NVIDIA Breaks Silence, Sticks up For Microsoft's Windows RT
May 10, 2013 1:47 PM
comment(s) - last by
Company says ARM-compatible OS holds great promise
Windows on ARM
(WOA) seemed like a slam-dunk due to the power efficiency and lower cost of ARM processors,
lack of support for legacy software
and poor marketing have sunk sales of the ARM-compatible Windows RT.
A slew of OEMs -- including Samsung Electronics Comp., Ltd. (
), The Lenovo Group, Ltd. (
), Dell Inc. (
), and Acer Inc. (
) -- have attacked the OS [
] and refused to expand sales of Windows RT products. In the end, these snubs have compounded the OEM-highlighted gripes, to
sink Windows RT device prices
and limit sales of Windows RT tablets to a mere 200,000 units in Q1 2013. Some analysts have suggested Microsoft should kill off its ARM offerings.
adamantly stood behind the product
, saying it will continue to produce ARM-compatible operating systems. Now it's getting some support from its OEM partners.
The latest OEM to step up is NVIDIA Corp. (
), makers of the Tegra series of ARM processors. While some early Windows RT product has been powered by NVIDIA's rival Qualcomm, Inc.'s (
) Snapdragon processor line, Tegra has scored many design wins as well, including the
Lenovo Yoga 11
, ASUSTek Computer, Inc. (
the Surface RT
Rene Haas, NVIDIA Computing VP
Rene Haas, NVIDIA's vice president of computing products says, his company is eager to get in the Windows RT game,
that Tegra chips will be found in "multiple" upcoming Windows devices.
On the low sales and OEM criticism, he counters:
Nvidia is very invested and very committed to Windows RT, and we feel it has a bright future. We feel this [platform] is where things are going. We're not discouraged by the start and very, very excited going forward.
It's very early in what is a very significant transition for the PC platform. If you step back and look at how we use computers today, everything is driven by mobile and access to information everywhere. Windows RT devices are very thin and have a very long battery life, and these are the key tenets of what a PC will look like in the future. Windows RT is an initial effort by Microsoft to move the PC into the tablet arena, which starts with RT powered by the ARM architecture.
There's no reason to believe ARM won't have dominance in tablets as well. The faster [the] growth [of ARM-compatible Windows Store apps] continues, the better for the overall platform, but we're in the first inning of this ballgame and it's not over by any means.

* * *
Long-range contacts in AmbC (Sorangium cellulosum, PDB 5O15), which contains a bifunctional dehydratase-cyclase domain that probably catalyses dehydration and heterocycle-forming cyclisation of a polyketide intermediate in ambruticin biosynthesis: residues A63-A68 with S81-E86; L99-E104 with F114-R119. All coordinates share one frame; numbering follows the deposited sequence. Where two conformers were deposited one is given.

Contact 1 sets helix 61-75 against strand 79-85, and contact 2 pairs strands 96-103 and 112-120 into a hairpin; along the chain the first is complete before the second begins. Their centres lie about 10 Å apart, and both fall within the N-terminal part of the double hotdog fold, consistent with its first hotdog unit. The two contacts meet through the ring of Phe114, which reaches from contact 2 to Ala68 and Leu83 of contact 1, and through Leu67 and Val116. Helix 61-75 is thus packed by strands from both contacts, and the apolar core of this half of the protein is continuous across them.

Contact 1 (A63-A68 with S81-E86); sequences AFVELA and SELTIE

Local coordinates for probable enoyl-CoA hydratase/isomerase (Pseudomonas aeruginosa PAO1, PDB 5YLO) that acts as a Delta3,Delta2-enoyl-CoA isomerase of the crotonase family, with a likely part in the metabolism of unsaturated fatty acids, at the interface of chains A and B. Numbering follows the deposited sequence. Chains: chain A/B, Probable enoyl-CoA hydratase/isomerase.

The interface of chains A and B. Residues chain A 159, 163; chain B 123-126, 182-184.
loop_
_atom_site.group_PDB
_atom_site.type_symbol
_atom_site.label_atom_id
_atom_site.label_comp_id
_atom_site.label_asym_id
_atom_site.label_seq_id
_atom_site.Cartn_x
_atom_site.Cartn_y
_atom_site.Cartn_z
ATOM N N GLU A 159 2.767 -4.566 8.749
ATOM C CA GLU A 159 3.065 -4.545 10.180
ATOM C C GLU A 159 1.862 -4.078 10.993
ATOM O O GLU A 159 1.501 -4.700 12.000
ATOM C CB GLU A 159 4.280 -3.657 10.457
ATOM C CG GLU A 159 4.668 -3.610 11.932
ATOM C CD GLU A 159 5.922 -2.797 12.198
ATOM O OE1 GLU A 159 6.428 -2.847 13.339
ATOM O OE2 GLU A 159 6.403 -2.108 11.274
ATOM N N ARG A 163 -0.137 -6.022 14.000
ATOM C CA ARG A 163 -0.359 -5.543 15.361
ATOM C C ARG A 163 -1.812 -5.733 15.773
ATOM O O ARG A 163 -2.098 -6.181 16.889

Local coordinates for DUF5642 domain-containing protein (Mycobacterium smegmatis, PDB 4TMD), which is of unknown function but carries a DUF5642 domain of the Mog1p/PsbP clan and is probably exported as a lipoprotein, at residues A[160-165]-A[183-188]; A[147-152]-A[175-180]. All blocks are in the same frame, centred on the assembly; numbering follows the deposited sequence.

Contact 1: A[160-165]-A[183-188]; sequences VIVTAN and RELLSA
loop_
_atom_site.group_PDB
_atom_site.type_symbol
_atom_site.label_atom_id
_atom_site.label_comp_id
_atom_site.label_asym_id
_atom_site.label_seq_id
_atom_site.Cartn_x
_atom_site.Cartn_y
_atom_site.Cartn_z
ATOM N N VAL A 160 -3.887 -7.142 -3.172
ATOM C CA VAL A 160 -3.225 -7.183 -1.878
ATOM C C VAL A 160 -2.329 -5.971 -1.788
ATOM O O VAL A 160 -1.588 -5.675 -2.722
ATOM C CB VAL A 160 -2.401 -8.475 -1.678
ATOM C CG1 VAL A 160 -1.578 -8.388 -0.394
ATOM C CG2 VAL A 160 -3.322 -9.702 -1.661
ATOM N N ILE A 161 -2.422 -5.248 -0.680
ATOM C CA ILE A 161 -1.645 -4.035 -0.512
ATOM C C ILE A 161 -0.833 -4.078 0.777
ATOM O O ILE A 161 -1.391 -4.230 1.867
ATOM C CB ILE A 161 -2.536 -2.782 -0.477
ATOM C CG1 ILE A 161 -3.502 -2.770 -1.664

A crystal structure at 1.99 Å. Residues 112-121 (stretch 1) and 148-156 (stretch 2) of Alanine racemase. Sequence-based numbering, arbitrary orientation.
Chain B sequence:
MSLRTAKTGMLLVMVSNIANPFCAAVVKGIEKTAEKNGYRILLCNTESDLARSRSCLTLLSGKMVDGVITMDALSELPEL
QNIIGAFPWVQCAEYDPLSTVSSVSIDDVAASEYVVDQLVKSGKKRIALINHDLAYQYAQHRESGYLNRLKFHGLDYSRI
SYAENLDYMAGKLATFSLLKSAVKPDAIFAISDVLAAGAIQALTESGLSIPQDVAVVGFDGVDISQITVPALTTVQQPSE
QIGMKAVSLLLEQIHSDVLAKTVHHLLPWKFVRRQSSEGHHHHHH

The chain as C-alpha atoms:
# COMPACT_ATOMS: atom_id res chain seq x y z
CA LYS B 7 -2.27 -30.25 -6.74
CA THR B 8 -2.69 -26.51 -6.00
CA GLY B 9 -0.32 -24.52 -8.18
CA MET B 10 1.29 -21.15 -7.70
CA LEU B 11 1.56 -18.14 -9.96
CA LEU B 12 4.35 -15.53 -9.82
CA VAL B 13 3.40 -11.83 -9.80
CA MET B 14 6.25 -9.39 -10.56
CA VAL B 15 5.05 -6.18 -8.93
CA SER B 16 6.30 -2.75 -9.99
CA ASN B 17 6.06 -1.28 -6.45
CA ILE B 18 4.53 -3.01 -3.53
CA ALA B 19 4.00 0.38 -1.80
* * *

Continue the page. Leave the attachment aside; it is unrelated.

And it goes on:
Mr. Haas says he personally uses the Surface RT as his day-to-day device. He says he gets around 14 hours per charge, commenting, "When I flip it shut with the keyboard, it's like any other tablet. There's no fan and no rotating hard drive, so it's light. I get a quick boot, so if I'm sitting in an airport or a coach seat, I can easily shut it off, put it in the seat and when I pull it back out, I don't have to wait 10 seconds to resume work. It's easy to run around with."
NVIDIA's Haas loves the Surface RT, powered by Tegra. [Image Source: Microsoft]
If there was one shred of critique in his defense of WOA/Windows RT, it was that he commented that Microsoft needed to continue its efforts to expand app selection to grow Windows RT device sales. This commentary echoes that of NVIDIA CEO Jen Hsun Huang who
in a March interview
pled to the "Outlook god" and Microsoft to release a Windows RT compatible version of the Microsoft's popular email client app.
This article is over a month old, voting and posting comments is disabled
Nvidia has little choice....
5/11/2013 3:29:55 AM
There is little choice when T4/T4i are so late and lost most of the customers that used T3 before. Now Qualcomm's S600 and S800 have almost all the major manufacturers, so Nvidia has not much choice on the Android space.
Windows RT where they had Tegra3 wins did not do well and has spanned Qualcomm chips as well. So the business opportunities for Nvidia chips (where are the new ones ???!) are closing fast on them. It is a shame that Nvidia did not adopt at least a yearly cycle for releasing new chips (even revised models with some better features). It is very bad timing for them this round. Nvidia also needs to diversify the range of products so they can capture specific niche markets of the mobile space.
"Death Is Very Likely The Single Best Invention Of Life" -- Steve Jobs
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